I know those machines must get dirty in there anyhow, what with live plants and wet milk jugs and ripped dog food bags rolling across them all day. Never mind the ease it would have made to pull my son’s fingers loose, a removable fender could be a housekeeping miracle. It was suggested to me by a friend who works the same non-rescue equipped service desk at this mega-market, that I should invent this aforementioned ‘removable fender’. I’d love to, but what with donning my clown make-up every day before I trudge to my desk in the living room to continue my (thus-far limited) writing profession, command my own rescue team and squeeze in a nap before doing the dishes, where would I find the time. Not that I’m saying someone shouldn’t pursue this little venture. If you build it, they will be able to get their fingers out, as it were. But while we’re waiting for approval of the patent permits (and if you have kids of your own), try to keep in mind that when there’s no way your kid can get hurt, they’re going to.
It only takes that short five seconds to forget how quick your kids are, but it takes even less to think about how horrible you are as a parent. My sister-in-law doubted her parenting abilities in her own shopping drama. Even though she knows she shouldn’t have done it, she let my niece ride in the back of the shopping cart. Hey, it happens to the best of families. As if you couldn’t see this coming, she turned her back for just an iota to look at paint swatches or something and whoop; the little pumpkin bounced her melon on the floor.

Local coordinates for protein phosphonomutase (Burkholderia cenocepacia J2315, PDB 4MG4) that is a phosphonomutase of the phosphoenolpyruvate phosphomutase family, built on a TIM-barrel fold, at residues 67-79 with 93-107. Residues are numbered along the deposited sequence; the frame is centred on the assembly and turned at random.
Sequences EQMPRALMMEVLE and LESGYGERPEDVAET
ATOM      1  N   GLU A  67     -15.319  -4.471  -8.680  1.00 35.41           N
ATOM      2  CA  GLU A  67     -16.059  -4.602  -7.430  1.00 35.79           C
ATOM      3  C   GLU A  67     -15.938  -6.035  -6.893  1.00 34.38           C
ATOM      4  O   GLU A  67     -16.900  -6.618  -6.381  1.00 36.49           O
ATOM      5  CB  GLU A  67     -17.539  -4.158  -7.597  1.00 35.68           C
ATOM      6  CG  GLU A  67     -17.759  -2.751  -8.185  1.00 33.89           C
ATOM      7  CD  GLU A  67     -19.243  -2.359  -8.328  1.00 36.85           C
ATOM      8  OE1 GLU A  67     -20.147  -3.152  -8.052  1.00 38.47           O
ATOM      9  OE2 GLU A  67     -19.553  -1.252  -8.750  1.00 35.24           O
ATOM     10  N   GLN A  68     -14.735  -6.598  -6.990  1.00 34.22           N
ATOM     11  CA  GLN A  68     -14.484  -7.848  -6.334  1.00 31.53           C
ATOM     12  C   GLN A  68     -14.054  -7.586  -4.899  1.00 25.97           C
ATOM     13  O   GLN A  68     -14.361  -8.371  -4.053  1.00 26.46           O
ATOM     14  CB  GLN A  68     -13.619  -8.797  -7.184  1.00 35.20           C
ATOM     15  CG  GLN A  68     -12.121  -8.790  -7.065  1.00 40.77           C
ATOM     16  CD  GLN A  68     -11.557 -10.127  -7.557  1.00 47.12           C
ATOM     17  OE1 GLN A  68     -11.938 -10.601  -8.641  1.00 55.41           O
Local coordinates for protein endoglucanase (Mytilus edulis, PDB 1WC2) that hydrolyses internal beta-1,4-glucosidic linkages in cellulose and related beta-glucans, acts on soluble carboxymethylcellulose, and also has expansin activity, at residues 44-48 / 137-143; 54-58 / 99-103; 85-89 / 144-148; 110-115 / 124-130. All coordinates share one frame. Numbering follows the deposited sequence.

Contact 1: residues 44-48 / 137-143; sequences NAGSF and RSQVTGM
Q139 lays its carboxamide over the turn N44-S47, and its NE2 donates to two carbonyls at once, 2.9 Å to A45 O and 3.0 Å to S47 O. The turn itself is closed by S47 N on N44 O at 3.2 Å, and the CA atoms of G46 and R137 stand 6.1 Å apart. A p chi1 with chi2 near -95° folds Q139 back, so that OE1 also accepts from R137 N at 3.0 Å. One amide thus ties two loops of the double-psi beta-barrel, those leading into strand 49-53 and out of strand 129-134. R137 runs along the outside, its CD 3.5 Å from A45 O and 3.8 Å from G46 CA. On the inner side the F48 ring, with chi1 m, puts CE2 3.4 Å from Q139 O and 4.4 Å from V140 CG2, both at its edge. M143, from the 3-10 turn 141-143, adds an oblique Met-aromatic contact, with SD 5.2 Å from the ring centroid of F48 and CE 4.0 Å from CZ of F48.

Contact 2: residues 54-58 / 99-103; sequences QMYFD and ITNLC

The little girl ended up being fine, I promise. But it was a lesson learned for Mom that those folks down at the shopping cart company weren’t just doodling when they scribbled the “No children in the back of the cart” warning. More than that, it made her think about just how quick her little one really is.
Try to remember that goofing up with your children doesn’t make you a bad parent, just a normal one. I’m glad you have an independent little girl who you think would never swallow the window cleaner or rappel down the side of a shopping cart. My kid has been alive just over 800 days and we’ve taken him shopping about 115 times. In all those visits, he has only gotten his fingers stuck in the check out conveyor belt once.